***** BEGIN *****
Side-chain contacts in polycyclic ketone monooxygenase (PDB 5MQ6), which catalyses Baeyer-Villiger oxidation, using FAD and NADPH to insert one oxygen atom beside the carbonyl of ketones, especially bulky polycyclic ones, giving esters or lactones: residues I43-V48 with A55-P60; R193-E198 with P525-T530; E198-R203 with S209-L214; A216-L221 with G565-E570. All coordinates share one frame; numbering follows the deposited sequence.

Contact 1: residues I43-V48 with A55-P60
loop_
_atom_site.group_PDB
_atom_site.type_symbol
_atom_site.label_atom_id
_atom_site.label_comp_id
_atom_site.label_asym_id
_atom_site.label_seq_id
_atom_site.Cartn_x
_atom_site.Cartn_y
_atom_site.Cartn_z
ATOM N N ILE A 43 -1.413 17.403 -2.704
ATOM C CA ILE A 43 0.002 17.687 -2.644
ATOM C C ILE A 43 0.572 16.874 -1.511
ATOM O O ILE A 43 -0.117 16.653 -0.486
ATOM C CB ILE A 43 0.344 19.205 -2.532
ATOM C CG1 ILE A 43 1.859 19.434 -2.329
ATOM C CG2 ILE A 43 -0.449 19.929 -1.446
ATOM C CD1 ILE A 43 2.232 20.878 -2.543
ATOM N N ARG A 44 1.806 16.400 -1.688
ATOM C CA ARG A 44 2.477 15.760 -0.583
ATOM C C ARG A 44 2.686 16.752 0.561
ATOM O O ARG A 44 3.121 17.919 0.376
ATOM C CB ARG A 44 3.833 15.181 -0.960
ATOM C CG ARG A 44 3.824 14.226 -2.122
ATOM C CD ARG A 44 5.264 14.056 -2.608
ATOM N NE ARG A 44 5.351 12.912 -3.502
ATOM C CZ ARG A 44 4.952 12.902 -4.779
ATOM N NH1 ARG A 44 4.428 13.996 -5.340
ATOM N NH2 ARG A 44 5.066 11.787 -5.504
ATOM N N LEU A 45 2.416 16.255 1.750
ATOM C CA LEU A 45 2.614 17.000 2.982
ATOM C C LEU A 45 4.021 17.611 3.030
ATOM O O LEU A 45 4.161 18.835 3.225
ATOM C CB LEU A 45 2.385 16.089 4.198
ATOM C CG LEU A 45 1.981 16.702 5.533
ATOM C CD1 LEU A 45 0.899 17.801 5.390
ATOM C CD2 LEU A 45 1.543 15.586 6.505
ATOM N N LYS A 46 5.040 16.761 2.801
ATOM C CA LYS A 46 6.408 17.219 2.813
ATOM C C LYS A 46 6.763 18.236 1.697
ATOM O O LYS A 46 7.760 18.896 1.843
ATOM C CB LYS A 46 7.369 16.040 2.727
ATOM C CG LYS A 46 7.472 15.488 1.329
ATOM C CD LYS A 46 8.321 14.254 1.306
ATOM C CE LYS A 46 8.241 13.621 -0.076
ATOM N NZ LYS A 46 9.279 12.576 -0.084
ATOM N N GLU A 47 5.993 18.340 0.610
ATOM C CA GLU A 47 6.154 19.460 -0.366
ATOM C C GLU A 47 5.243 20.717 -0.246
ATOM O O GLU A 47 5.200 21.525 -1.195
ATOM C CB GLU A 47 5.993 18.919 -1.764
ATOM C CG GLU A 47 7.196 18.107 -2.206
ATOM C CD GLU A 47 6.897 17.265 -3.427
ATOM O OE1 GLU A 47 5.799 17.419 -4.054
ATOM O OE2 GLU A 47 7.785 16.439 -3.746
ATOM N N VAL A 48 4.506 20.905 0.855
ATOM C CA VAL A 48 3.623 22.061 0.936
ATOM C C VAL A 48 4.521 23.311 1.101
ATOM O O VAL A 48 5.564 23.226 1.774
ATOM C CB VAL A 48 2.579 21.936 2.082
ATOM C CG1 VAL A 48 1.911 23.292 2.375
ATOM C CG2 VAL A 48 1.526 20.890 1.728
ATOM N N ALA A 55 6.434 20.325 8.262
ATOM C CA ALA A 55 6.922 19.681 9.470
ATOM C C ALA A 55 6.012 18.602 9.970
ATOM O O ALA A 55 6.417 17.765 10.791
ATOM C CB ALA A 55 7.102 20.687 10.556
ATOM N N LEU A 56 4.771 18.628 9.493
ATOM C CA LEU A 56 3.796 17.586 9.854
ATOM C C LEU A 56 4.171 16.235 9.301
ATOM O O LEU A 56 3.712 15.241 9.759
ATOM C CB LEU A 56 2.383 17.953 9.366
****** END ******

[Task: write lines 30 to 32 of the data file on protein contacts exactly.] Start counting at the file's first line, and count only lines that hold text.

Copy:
ATOM N NH1 ARG A 44 4.428 13.996 -5.340
ATOM N NH2 ARG A 44 5.066 11.787 -5.504
ATOM N N LEU A 45 2.416 16.255 1.750